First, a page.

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Startups are difficult work, but the complexities of global supply chains can make it particularly difficult to manage hardware companies. Instead of existing in a code base behind a screen, the key components of your hardware product can be scattered around the world, subject to the volatility of the global economy.

I have spent most of my career establishing global supply chains, setting up manufacturing lines for 3D printers, e-bikes and home fitness equipment in Mexico, Hungary, Taiwan and China. I have learned the hard way that Murphy’s Law is a constant companion in the hardware business.

But after more than a decade of working on three different continents, I have learned a few lessons that will help you avoid unnecessary mistakes.

Expect cost fluctuations, especially in terms of currency and shipping

Shipping physical products is quite different from the “shipping” code: you have to pay a considerable amount of money to transport products around the world. Of course, shipping costs become a line item like any other as they are incorporated into the overall business plan. The problem is, these costs can change every month, sometimes drastically.

Around the same time last year, a sea container from China cost $ 3,300. Today, it’s almost $ 18,000, an increase of more than five times in 12 months. It’s safe to assume that most 2020 business plans didn’t account for such a cost increase for a key line item.

Shipping buggy hardware product can be exponentially more expensive than shipping buggy software. Recalls, angry customers, returns, and other issues can turn into existential problems.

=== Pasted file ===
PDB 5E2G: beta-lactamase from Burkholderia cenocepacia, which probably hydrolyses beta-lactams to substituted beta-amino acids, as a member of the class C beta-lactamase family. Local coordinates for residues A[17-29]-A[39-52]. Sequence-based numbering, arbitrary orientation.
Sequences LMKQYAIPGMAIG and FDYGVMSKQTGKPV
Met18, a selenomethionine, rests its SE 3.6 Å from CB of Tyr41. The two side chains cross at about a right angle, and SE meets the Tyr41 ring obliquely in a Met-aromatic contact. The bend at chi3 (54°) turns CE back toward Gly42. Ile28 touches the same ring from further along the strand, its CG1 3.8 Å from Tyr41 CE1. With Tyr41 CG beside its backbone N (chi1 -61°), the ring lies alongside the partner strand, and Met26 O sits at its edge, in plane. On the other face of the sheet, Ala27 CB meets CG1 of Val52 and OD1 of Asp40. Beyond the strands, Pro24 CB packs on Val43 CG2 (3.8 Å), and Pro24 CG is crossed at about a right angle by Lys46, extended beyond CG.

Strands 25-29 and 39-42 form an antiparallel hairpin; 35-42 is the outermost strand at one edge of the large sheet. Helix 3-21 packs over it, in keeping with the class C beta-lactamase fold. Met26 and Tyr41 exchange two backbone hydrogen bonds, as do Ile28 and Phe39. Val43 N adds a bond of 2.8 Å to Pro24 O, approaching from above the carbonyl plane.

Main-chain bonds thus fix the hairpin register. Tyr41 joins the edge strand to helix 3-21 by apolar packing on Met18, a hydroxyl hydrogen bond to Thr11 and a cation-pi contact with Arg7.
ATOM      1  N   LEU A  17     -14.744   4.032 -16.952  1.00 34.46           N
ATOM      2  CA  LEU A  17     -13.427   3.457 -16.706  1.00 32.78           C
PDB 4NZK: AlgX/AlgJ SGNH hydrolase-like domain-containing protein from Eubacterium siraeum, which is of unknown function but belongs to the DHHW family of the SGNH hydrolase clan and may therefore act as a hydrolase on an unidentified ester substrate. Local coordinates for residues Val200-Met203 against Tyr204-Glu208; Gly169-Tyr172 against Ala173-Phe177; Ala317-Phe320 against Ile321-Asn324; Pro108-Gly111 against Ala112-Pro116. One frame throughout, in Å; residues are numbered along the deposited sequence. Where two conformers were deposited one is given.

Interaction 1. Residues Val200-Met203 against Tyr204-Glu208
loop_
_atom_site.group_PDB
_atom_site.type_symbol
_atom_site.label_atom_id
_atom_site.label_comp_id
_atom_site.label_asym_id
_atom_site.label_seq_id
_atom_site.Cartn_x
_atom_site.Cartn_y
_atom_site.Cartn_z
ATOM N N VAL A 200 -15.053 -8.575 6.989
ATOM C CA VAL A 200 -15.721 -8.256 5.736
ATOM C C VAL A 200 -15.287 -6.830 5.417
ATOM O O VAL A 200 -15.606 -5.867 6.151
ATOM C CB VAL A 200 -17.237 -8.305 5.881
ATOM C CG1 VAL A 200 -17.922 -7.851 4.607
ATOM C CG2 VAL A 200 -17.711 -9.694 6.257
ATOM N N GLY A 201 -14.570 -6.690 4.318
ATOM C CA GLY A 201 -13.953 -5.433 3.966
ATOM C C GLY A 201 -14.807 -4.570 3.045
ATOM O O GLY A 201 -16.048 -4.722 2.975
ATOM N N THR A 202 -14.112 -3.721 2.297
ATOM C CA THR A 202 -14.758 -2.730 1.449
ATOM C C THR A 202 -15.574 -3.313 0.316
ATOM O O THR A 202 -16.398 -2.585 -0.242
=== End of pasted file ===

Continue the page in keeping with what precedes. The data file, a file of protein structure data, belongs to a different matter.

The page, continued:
Similar problems also arise with exchange rates. Contract manufacturers often allow you to maintain cost agreements for any fluctuation below 5%, but the dollar has fallen more than 5% against the yuan from a year ago, and hardware makers have were forced to renegotiate their manufacturing contracts.

As exchange rates become less favorable and shipping costs increase, you have two options: Operate with lower margins or pass the costs on to the end customer. Neither choice is ideal, but both are better than going bankrupt.

The bottom line is that when you start your business, you need to prepare for these possibilities. This means operating with sufficient margin to handle the increasing costs, or with the confidence that your end customer will be able to handle a higher price.

Order critical parts

Over the past year, many companies have lost billions of dollars in market value because they haven’t ordered enough semiconductors. As the owner of a computer hardware business, you will encounter similar risks.

The supply of some components, such as computer chips, can be limited and shortages can quickly arise if demand increases or supply chains are disrupted. It’s your job to analyze potential bottlenecks in your supply chain and create redundancies around them.

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